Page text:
Since Cook’s retirement, Rory Burns has emerged as a quality lead-off hitter
The internationally renowned cricket bat manufacturer Gray-Nicolls has launched a new initiative to make their company more environmentally friendly.
The Gray-Nicolls Tree Legacy program sees a new willow planted for every international century scored by a Gray-Nicolls ambassador, with a different tree of every species planted locally to compensate for the willow’s loss when it is turned around for bats harvested 20 years.
The Tree Legacy program begins on February 21, 2020 (Friday) when the former English captain and Gray-Nicolls legend Sir Alastair Cook visits Robertsbridge – home of the brand – to plant 33 willows – one for each of his test centuries .
Not only will two trees be planted after every century, but each individual player who scores an international century can nominate a school to receive £ 250 in Gray-Nicolls cricket set.
Cook said: ‘It’s great to be involved in the launch of this campaign.
“It’s growing willow for a game I’ve always played, for a brand I’ve always used, so I’m very excited about it. As we become more aware of the need to care for the planet, sustainability initiatives such as these will become absolutely crucial. “
Cook is planting a tree for the Gray-Nicolls initiative
“You saw the progression,” he says. “A slightly different way of thinking about how important bat time is at the top and good old-fashioned Test cricket.”
Now, Cook claims, England has a nice dilemma to fit in four in three slots.
“I think Burns deserved the right to be in pole position the way he played,” he adds. “Certainly after the test competition in Ireland (last summer) when nobody gave him a chance.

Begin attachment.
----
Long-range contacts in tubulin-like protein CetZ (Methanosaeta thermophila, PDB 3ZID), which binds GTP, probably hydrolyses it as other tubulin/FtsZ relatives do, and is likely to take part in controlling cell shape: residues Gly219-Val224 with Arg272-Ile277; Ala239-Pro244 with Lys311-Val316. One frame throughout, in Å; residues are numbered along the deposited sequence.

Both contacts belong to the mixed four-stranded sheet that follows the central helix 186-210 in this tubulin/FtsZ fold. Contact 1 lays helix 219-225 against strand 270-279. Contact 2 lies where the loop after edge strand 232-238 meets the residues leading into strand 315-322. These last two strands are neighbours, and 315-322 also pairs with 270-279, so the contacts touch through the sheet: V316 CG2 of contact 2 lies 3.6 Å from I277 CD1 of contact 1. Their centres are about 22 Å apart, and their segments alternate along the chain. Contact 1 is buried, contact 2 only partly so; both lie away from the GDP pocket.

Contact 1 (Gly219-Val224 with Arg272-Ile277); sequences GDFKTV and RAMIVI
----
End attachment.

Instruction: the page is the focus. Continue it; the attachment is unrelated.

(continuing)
“That character, that power of mind and the weight of the runs he had scored for Surrey … I think we see a guy who has a great future for England there.”
Some approval of the most productive run-getter in English history. On this day, Cook is at Gray-Nicolls’ home in East Sussex and is planning 33 willows – one for each of his test centuries – to launch the manufacturer’s Tree Legacy program.
About 5,400 miles away, the job for England’s openers will be to provide a platform for people like Root, Ben Stokes and the thriving Ollie Pope. Moeen Ali was soon able to return to the mix after he seemed to end his self-imposed exile of Test cricket.
“The only thing that is unique about our game is how long it is – you have long periods of playing under pressure,” says Cook, who was in charge when Jonathan Trott struggled with his mental health.
“I think people are now aware of how powerful the mind is and sometimes a break is very good and what you need. Moeen actually burned out. He was the man where England played in different roles to different positions, but played all three forms for a long time. “
Moeen played international cricket for the first time in six months and hit no fewer than 39 of the 11 balls in the second T20 against South Africa.
“He’s a freak talent,” Cook adds. “England has – or would like it – back for all three forms because it adds strength, depth and a great character to that arrangement.”
Great Britain also labeled Moeen Ali as a ‘freak talent’ and welcomed a test refund
In Sri Lanka, however, Root has to manage without the all-rounder in a series that promises to be a new rigorous test.
“Things change very quickly with the English captain,” says Cook. ‘If you lose cricket matches or don’t play as well as you want, it’s the leader who gets it. He understands the nature of that beast. “
Cook adds, “Suddenly people say he’s the thing, he probably hasn’t changed much!”
The soil around Root has moved instead. He has a new coach, a new bowling weapon and new questions to answer.
“It’s going well,” Cook laughs. “Even if we lose in Sri Lanka, he is still the right man to lead that way. He does well in testing times. “